The Department of Finance (DOF) has stated that the low collection, ₱2.05 biilion, from Philippine offshore gaming operations (POGO) in the first seven months of the year has nothing to do with the POGOs closing up shop in the nation, citing China’s crackdown on online gambling.
MANIILA — Beijing’s efforts to unearth internet payment channels used by offshore gaming organizations, such as POGOs, have slowed the flow of gambling revenues out of China, according to Finance Secretary Carlos Dominguez III.
“We know for a fact that China has started cracking down on online gambling. All their moves to require Alipay, to require Tencent, and all those payment systems, start reporting in China is really putting a damper on the outflow of gambling dollars from China,” Dominguez said.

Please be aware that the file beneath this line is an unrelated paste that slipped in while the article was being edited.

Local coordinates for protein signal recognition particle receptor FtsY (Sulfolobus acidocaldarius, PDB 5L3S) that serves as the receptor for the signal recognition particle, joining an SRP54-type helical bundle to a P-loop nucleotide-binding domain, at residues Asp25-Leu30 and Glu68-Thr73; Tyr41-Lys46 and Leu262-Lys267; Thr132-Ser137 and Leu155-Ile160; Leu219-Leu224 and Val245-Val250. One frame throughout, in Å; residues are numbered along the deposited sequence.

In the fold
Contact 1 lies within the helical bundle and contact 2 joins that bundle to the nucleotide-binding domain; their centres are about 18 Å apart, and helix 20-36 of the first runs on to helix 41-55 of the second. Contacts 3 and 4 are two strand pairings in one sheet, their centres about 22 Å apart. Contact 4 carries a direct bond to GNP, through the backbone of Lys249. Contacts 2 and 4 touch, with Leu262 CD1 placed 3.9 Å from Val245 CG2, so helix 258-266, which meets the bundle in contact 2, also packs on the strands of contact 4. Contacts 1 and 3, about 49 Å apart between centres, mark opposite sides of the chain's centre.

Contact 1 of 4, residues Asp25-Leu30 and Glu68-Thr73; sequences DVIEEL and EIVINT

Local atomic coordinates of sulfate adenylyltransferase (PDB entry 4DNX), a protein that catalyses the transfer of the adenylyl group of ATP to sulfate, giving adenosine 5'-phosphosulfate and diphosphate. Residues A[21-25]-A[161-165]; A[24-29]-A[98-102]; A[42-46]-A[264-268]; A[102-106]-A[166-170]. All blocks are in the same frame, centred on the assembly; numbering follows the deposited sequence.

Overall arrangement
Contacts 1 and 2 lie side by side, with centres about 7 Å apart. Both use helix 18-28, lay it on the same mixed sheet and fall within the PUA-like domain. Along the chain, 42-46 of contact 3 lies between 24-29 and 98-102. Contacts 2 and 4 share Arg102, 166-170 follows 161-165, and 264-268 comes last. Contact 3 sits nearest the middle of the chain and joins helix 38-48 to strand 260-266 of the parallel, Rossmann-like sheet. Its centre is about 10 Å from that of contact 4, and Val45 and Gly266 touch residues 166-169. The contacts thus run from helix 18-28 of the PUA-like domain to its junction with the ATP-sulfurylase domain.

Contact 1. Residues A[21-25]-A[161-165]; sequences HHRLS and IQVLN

He claims that this, not the Government’s new tax policies, is the real reason for the POGO exodus from the Philippines.
Last year, POGOs paid ₱7.18 billion in taxes to the Government, up from ₱6.42 billion in 2019.
But in September, President Duterte signed into law Republic Act 11590 or An Act Taxing POGOs as part of the Government’s program to impose additional taxes on offshore gaming operations.
The Philippine Amusement and Gaming Corp. (PACGOR) disclosed that at least 28 POGO licensees have closed down their operations and properties in the Philippines since March 2020.
“I mentioned to people since 2018, China is sooner or later going to crack down on this [POGO]. Once the Chinese has started cracking down on that, of course, the business will go down here,” Dominguez said.
Any form of gambling is illegal under Chinese law and has been banned since the Communist Party took power in 1949. (JD/Headline PH)